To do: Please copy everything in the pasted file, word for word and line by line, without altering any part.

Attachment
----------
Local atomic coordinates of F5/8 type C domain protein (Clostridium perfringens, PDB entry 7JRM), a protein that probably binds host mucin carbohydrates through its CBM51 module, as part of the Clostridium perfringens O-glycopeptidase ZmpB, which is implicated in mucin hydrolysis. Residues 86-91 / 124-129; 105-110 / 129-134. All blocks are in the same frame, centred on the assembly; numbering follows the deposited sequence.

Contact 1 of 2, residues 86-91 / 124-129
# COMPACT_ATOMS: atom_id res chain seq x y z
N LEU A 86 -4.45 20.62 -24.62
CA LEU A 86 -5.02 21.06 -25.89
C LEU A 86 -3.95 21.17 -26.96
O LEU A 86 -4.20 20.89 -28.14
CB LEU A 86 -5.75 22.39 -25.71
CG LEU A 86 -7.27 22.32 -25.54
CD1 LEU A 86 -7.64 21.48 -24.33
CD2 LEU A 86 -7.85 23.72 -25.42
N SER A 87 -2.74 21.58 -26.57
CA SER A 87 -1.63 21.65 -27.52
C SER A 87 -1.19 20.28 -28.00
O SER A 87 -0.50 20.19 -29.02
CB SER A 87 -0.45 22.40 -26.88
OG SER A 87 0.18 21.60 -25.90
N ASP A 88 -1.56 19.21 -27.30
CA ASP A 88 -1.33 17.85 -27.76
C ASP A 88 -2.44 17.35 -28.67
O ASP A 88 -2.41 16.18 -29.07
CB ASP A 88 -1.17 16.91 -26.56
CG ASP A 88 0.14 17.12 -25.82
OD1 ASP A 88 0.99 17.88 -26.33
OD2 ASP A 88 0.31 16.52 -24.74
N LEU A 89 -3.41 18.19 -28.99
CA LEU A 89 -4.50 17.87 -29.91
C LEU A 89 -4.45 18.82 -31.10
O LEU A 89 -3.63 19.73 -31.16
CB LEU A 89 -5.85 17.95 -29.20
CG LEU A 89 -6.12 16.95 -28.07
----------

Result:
Local atomic coordinates of F5/8 type C domain protein (Clostridium perfringens, PDB entry 7JRM), a protein that probably binds host mucin carbohydrates through its CBM51 module, as part of the Clostridium perfringens O-glycopeptidase ZmpB, which is implicated in mucin hydrolysis. Residues 86-91 / 124-129; 105-110 / 129-134. All blocks are in the same frame, centred on the assembly; numbering follows the deposited sequence.

Contact 1 of 2, residues 86-91 / 124-129
# COMPACT_ATOMS: atom_id res chain seq x y z
N LEU A 86 -4.45 20.62 -24.62
CA LEU A 86 -5.02 21.06 -25.89
C LEU A 86 -3.95 21.17 -26.96
O LEU A 86 -4.20 20.89 -28.14
CB LEU A 86 -5.75 22.39 -25.71
CG LEU A 86 -7.27 22.32 -25.54
CD1 LEU A 86 -7.64 21.48 -24.33
CD2 LEU A 86 -7.85 23.72 -25.42
N SER A 87 -2.74 21.58 -26.57
CA SER A 87 -1.63 21.65 -27.52
C SER A 87 -1.19 20.28 -28.00
O SER A 87 -0.50 20.19 -29.02
CB SER A 87 -0.45 22.40 -26.88
OG SER A 87 0.18 21.60 -25.90
N ASP A 88 -1.56 19.21 -27.30
CA ASP A 88 -1.33 17.85 -27.76
C ASP A 88 -2.44 17.35 -28.67
O ASP A 88 -2.41 16.18 -29.07
CB ASP A 88 -1.17 16.91 -26.56
CG ASP A 88 0.14 17.12 -25.82
OD1 ASP A 88 0.99 17.88 -26.33
OD2 ASP A 88 0.31 16.52 -24.74
N LEU A 89 -3.41 18.19 -28.99
CA LEU A 89 -4.50 17.87 -29.91
C LEU A 89 -4.45 18.82 -31.10
O LEU A 89 -3.63 19.73 -31.16
CB LEU A 89 -5.85 17.95 -29.20
CG LEU A 89 -6.12 16.95 -28.07